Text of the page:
By Shannon Baker, BCM/D National Correspondent
FREDERICK, Md.—Ken Stalls knows it was the long-time prayers of his grandmother, mother and wife that softened his heart for Jesus—and saved his life.
He had always heard of Jesus, but it wasn’t until he was working at a large construction job at a nuclear plant that God became real to Him. A carpenter foreman kept sharing about Jesus with Ken, who at the time was also a foreman.
“[The foreman] kept sharing with me in ways I could understand,” explained Stalls.
Then, at his wife’s request, he attended a service at a Baptist church in Wilmington, N.C., where they lived at that time. As he listened intently to the pastor’s message, he instantly knew the man “was talking to nobody but me.”
Stalls felt prompted to go forward during the pastor’s invitation, but didn’t. All the next week, he hated himself for not doing so. The following Sunday, when the pastor issued the invitation again, Stalls responded. It was 1974.
“It’s the greatest thing, obviously, that’s happened to me,” he shared. “I never ever regretted that decision.”
Stalls, now 64, is pastor of South End Baptist in Frederick, Md. He is serving a second term as president of the Baptist Convention of Maryland/Delaware.
Obviously a new man, Stalls got involved right away in the local church and parachurch ministries, such as Yoke Fellows prison ministry and beach ministries in Wilmington.
“I never, ever, ever thought I would be teaching,” he said. But one Sunday at the prison, the person supposed to speak couldn’t come. Stalls spoke instead.
Then, at a nursing home, Stalls shared the first sermon he’d ever prepared. Though he had a concept in mind, he was frequently interrupted by sincere questions of the seniors in the service, causing him to really think about every word he was sharing.
“This greatly influenced my later preaching,” he said. It also opened the door to his future in ministry.
“I had no idea what God was doing, in terms of calling, but I felt God was doing something in my heart,” he said. A little over a year later, Stalls found himself facing God’s call on his life.
During some downtime at work at a chemical plant, his supervisor gave him the opportunity to sit still. “I was sitting on a mountain of fertilizer—waiting—when God confirmed the call [on my life],” Stalls shared.
That encounter later led to a public profession of his call at Pine Valley Church in Wilmington. Eventually, Stalls went back to college, this time to Gardner Webb University in Boiling Springs, N.C., and then to seminary at Southeastern Theological Seminary in Wake Forest, N.C.
Throughout the subsequent years, he served as pastor at churches in Zebulon, N.C. and Newport News, Va.; and as the director of missions/church planter in the Little River Baptist Association in Lillington, N.C.
In 1991 he accepted the call to South End Baptist, whose ministry “fit like a glove” for him.
“It’s been a wonderful church to serve,” he said, noting though the church leans more to the traditional side, it has helped start new churches in the area throughout her history.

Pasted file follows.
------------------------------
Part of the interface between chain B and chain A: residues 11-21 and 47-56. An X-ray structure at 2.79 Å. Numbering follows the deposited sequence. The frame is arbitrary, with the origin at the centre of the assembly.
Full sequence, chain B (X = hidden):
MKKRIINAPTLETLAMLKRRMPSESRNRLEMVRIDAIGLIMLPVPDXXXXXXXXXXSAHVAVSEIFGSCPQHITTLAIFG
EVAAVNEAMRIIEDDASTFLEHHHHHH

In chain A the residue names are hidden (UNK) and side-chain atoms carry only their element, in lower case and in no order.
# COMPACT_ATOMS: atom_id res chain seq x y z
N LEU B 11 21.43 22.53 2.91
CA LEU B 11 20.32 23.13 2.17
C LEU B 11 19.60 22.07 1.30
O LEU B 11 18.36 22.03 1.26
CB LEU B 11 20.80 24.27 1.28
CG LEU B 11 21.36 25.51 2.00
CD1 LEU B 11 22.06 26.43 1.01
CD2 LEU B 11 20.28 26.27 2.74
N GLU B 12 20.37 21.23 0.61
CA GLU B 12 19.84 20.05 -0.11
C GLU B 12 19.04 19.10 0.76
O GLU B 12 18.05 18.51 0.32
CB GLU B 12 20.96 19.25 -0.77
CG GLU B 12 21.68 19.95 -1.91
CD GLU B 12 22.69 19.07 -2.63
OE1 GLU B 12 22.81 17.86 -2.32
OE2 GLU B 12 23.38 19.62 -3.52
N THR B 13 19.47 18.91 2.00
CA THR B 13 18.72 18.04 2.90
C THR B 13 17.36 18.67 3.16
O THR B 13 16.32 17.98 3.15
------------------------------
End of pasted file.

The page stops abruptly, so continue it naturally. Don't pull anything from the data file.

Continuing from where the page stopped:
But it hasn’t always been easy.
Stalls has faced several life-threatening health crises. At the age of 31, he had a heart attack. At 42, he had a quintuple bypass surgery. At 44, he was diagnosed with esophageal cancer, which boasts a survival rate of two percent or less.
“That was a rough year with surgeries, chemotherapy and radiation,” Stalls recalled. “The church was so good to me during that time. They stepped up and ministered to my family and to each other.”
Ten years later, Stalls had prostate cancer. And just two years ago, he had kidney cancer and underwent cryotherapy, which froze the tumor and saved his kidney.
“I have not just walked into the shadow of death, I have been through it,” he said.
“I find myself quite often crossing paths with people with cancer,” Stalls noted. “I have a greater empathy for what they are going through. My struggles with cancer put me in the position for really sharing and caring.”
Accordingly, Stalls recognizes that life is short. His illnesses have given him a real appreciation for life itself. Knowing his life and ministry could have easily ended 20 years ago, he has a heightened sense about the priorities in his life.
“If things need to be done, I need to do them now,” he asserted, adding he feels he is at “the best church I could have and the best convention I could be a part of.”
He says he’s blessed to be working with a convention who has a history of seeing needs and acting upon them. He’s especially excited about the BCM/D’s efforts to strengthen churches and plant new ones.
“You’re not going to have a convention conducive to church planting unless you have healthy existing churches,” he said.
He’s also pleased with the convention’s effort to move more finances to the mission field. “Our leadership has set into place a selfless, sacrificial approach to move a percentage more,” he said. “It’s healthy, and a great, great move.”
Over all, Stalls says he hopes his mother and grandmother know “their boy has done okay and is serving our Lord.”
He smiled, “By God’s grace, I’ve continued to serve, and I am happier than I’ve ever been in my life.